Ensuring National Security P.Noyclearly defined national security as not only focused on ensuring stability of the state and the security of our nation but more importantly on the ultimate goal of ensuring the safety and well-being of our people.
Policy Framework & Substantial Directions Apart from the peace process, the government shall create and sustain an enabling environment conducive to development. This will be done involving whole government, institutions, and the entire citizenry to address national integrity, public order and safety, and governance reforms. It is hoped that these mutually-enforcing strategies shall secure internal and external peace that will contribute to development efforts of the government and ensure that Filipinos will be able to take part in the process of economic growth and development.
Four Pillars of National Security Policy Good governance Delivery of basic services Economic reconstruction and sustainable development of Mindanao Security sector reform
GOAL The government shall ensure that the Filipino national community’s welfare, way of life, institutions, territorial integrity and sovereignty are protected.
OBJECTIVES Internal stability promoted and sustained. Full sovereignty and territorial integrity of the state protected. Security sector reform carried out.
Strategies to Achieve Internal Stability Reduce capabilities of armed groups not within negotiated political settlement processes Continued and intensified police operations to address criminality
Strategies to Protect National Sovereignty Sustain and cultivate international relations and external security Enhance capability to respond to either manmade or natural non-traditional security concerns
Strategies to Carry Out Security Sector Reform Pursue reforms in the security sector through
Strengthening civilian control and oversight of the security sector
Strengthening the rule of law throughout the country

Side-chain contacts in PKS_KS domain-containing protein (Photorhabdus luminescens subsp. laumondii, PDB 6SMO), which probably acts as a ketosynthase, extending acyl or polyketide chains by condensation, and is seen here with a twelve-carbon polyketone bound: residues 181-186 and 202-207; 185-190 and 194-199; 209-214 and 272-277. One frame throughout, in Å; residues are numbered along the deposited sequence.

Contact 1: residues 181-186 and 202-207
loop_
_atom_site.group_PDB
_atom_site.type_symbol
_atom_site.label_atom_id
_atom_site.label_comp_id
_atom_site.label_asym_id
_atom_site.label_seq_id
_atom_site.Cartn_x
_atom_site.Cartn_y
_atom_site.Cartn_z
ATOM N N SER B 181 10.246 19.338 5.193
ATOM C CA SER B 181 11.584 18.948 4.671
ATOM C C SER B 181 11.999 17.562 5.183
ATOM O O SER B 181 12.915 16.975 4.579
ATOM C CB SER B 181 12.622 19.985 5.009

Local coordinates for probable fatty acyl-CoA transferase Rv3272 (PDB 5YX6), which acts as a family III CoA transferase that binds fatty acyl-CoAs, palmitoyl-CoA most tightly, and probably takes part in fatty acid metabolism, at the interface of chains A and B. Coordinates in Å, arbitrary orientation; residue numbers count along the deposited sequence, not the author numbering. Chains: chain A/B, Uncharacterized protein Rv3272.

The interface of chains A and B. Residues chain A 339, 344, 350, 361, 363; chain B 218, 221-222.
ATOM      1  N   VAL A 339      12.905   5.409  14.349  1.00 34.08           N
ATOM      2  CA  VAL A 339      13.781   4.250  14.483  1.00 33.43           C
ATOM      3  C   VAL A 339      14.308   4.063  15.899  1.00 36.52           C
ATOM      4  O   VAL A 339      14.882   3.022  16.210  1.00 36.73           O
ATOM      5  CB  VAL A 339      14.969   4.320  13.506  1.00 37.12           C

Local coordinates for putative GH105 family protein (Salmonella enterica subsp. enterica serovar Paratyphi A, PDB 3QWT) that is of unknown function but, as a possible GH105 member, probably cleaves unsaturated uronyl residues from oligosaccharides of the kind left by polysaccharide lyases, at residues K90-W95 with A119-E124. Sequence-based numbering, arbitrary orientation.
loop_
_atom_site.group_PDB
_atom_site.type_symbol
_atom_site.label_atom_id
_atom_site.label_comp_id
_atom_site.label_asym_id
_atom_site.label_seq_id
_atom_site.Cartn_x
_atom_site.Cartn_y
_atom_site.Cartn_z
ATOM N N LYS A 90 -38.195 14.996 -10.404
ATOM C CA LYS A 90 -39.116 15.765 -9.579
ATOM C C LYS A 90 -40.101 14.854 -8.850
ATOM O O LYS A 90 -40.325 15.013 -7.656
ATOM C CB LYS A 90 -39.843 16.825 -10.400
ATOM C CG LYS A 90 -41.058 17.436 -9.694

Strategies to Carry Out Security Sector Reform Professionalization of security forces through adherence on the principle of Democratic Control of the AFP and the PNP
UPDATES Appointments by P.Noy underscore a commitment to SSR and Human Rights Cabinet security cluster now chaired by DILG DOJ Secretary formerly the Chair of CHR The current Chair of CHR is Etta Rosales Panel Chairs are both HR lawyers
UPDATES AFP has a peace office designated to constantly communicate and coordinate with OPAPP AFP includes desk to focus on issues on children in armed conflicts Government panels go on the ground to dialogue with our troops, and vice versa
SOME ISSUES AND CHALLENGES Investigation into corruption (pabaon system)involving the highest officials of the AFP Disentangling law enforcement and peace process; family ties and law enforcement Reality of terrorism Civilian/democratic oversight Impact of peacekeeping capacity in AFP Winning the hearts of ordinary soldiers
CONCLUSION The prospect for peace has never been this good. It is better than it has ever been. There is hope because of the political climate and the and new political leadership. But peace process still littered with land mines. Let’s not waste the moment. All hands on deck!